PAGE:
Is neuroticism the byproduct of social coercion?

Psychoanalysis is the study of neuroticism. As such it is also a study of civilization, namely, a psycho-sociological account of how the formation of a subject is informed by a cultural paradigm. One implicit premise in this assumption is that psychoanalysis as a study is a historical event, which it is; and that therefore, part of the reality of this history, is that the culture which produced it, was one in which a vast majority of its subjects were mentally “sick,” or neurotic.
We may take the terms neuroticism and mental illness to be synonymous, for our society is still one in which this problem is epidemic. We may no longer think of mental illness in terms of neuroticism, but nor has this society progressed any further in the form of a “cure.” Rather it seems the base underlying condition of neuroticism, has remained; it has simply been addressed through mass medicalization, a way of addressing the underlying problem which actually prolongs it, indeed, prevents it from being overcome, or cured. My argument as to why is because this “cure” would actually take the form of a social transformation.

Neuroticism is a psycho-sociological phenomenon; mental illness is a collective problem. The sickness of mind doesn’t develop in a vacuum, but rather is deeply rooted in a specific political formation and social relation. Part of what makes its “treatment” so untenable in the society is the way it has been individualized. The instance of mental illness is isolated as a singular instance, and often other relevant factors are excluded or minimized. For instance the general alienation of the culture is taken as a given akin to nature, and other basic facts of the naturalness of the organism are made to seem alien to the subject who is expected to subordinate this naturalness to a far more “natural” culture. Nature is made subordinate to culture in a hierarchicalized structure, although the necessary conditions of dichotomy, for a hierarchical structure, don’t exist between nature and culture in actuality. It is the same as asserting that there exists a dichotomy between body and mind. No such dichotomy exists in actuality. Thus to treat mental illness as an individual instance separate from the larger social reality, according to this logic, is simply an error of naked fact. The individual no more exists isolated from the society than the mind exists isolated from the body.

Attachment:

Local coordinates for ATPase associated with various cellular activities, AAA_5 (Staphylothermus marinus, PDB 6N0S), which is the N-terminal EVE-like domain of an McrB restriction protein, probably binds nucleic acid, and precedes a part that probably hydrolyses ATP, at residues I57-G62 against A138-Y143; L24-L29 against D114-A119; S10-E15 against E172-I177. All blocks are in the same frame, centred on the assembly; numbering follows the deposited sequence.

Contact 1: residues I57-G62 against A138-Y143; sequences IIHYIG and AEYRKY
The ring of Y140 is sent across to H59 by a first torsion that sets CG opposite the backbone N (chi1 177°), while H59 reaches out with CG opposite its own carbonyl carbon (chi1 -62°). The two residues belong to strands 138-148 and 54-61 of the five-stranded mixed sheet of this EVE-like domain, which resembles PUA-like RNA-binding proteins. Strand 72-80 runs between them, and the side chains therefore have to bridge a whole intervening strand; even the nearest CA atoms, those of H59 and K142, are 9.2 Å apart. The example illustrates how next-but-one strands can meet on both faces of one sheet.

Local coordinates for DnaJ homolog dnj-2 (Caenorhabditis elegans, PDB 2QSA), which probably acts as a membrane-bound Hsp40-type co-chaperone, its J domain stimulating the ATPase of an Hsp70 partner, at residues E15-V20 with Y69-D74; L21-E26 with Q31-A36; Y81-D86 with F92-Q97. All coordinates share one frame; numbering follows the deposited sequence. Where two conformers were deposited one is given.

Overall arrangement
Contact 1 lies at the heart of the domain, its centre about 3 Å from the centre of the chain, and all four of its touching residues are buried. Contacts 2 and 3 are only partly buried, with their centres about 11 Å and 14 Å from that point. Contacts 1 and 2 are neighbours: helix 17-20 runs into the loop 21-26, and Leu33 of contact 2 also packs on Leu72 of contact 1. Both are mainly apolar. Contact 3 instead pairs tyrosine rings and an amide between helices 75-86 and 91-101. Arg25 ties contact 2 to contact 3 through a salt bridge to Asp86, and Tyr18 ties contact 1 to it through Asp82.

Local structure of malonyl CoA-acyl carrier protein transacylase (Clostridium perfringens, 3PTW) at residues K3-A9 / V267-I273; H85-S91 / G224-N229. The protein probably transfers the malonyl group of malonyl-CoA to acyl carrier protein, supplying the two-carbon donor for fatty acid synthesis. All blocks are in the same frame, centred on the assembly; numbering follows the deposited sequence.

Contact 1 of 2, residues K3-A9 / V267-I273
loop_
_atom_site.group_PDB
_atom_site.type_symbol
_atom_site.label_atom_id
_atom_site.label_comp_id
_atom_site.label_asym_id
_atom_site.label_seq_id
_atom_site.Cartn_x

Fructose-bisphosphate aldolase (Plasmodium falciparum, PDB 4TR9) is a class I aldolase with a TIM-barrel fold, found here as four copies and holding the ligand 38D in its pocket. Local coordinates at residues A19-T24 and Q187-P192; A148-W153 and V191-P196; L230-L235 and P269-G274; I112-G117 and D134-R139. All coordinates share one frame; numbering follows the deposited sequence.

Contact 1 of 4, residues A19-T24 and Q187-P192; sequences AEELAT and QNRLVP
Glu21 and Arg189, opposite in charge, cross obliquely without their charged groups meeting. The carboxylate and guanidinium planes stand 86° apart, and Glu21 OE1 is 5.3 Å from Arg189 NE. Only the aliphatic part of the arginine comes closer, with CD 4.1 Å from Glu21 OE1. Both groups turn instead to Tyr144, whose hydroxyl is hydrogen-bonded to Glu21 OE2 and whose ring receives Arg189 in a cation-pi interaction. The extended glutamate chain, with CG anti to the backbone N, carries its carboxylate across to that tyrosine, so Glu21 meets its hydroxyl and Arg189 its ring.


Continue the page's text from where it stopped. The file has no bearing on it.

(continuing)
No wonder one of the prime discoveries of psychoanalysis was in the assertion of an etiology of neurosis or mental sickness, in a history of the body; certain bodily patterns, mental associations with the body or certain of its natural functions, and finally of course associations between how the body and by extension, mind, of the individual, or vice versa, is supposed to interact and relate with others and the society. It is my assertion that the dominant political and social structure in the society, our present culture, generates a dysfunctional relationship among individuals, or produces a neurotic body of subjects. By “dysfunction,” we may view this concept as interrelated with the concept of alienation, and the fact of social control. By social control I mean precisely that form of control which originates from without, the externally imposed, compulsory form of control which is often set in a paradoxical relation with anti-sociality, by having the perverse effect, of actually exacerbating it.